Current position The level of detail, from the September 2005 IoS release, was significantly expanded to include 22 of the 27 service sector divisions. These 22 divisions equate to 94 per cent of the service sector (Table 3 provides further details). Users now have available a far greater breakdown of the service sector; this significantly improves their ability to analyse and understand this ever-increasing important sector of the economy. The IoS development programme also delivered a further improvement to the data available to users. Divisional level data are now first published one month earlier in the quarterly GDP releases, in the UK Output, Income and Expenditure First Release rather than the Quarterly National Accounts First Release. How was this improvement made? A range of analyses were conducted to assess if the divisions were of suitable quality to be published. The analyses included:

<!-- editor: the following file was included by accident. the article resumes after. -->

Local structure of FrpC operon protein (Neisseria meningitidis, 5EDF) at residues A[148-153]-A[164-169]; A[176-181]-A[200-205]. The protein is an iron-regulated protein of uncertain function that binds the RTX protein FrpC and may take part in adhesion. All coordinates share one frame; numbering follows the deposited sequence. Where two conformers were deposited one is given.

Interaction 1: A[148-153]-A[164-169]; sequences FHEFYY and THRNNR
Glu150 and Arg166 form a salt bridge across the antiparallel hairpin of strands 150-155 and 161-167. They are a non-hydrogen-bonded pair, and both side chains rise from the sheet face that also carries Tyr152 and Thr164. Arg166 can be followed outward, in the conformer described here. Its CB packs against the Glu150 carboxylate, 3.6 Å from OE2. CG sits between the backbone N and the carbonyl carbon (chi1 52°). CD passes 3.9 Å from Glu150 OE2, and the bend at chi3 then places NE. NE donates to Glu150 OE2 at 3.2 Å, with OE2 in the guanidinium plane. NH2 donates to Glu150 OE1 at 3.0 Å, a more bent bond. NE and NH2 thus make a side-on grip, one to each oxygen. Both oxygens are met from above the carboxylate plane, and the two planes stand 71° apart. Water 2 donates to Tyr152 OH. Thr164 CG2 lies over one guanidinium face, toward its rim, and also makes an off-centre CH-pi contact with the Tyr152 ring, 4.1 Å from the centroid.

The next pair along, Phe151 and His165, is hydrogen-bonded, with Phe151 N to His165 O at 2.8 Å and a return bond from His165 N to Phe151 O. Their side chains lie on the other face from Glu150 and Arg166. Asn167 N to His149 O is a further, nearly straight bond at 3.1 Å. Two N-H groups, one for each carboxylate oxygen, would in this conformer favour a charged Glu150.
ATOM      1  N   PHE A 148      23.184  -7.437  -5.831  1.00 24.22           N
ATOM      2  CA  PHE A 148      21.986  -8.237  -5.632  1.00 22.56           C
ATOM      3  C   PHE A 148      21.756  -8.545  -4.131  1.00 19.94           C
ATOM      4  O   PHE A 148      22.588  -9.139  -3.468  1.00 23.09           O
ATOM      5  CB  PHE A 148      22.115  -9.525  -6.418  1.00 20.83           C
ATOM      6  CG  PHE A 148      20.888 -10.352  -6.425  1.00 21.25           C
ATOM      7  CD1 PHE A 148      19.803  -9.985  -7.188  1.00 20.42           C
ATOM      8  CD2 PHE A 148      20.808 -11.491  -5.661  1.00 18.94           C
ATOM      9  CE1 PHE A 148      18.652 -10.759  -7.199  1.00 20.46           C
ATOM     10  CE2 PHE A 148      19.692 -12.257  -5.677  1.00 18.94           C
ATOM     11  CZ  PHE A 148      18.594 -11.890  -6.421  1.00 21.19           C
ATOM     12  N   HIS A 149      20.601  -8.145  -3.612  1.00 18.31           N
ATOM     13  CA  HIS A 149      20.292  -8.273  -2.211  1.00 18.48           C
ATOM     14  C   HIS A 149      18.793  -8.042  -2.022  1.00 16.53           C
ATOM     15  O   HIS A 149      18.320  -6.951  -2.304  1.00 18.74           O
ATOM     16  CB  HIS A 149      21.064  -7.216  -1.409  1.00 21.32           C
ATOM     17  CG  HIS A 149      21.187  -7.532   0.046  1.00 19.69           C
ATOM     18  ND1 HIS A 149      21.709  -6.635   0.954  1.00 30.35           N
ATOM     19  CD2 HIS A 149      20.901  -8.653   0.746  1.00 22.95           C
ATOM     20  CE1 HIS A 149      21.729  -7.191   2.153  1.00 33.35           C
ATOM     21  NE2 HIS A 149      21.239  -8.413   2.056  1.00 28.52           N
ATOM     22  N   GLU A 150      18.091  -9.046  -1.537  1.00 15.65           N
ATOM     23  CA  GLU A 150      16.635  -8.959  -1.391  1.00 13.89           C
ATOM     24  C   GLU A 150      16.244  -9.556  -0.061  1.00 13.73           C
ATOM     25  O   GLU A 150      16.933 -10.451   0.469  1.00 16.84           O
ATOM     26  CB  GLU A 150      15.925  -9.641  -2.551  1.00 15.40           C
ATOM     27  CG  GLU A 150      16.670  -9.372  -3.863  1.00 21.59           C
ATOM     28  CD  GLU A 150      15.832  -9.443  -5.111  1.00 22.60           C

6.1

n

data content – what proportion of the division was based on actual data rather than forecasts when it was first published n revisions performance – the average revision, absolute average revision and mean relative absolute revision were calculated for each division. This helped reach a conclusion whether publishing the data would prove helpful to users (for example, data could be used with the knowledge that the numbers were unlikely to be revised significantly). The results were also compared against equivalent data that are published as part of the IoP; this was done to better understand the quality of data already available to users n volatility – the stability of the each division was assessed by calculating the ratio of the irregular and trend components A key criterion that informed the final decisions was a comparison of the performance between the IoS data and those data that were already considered to be of suitable quality to be published within the IoP (an already established National Statistic).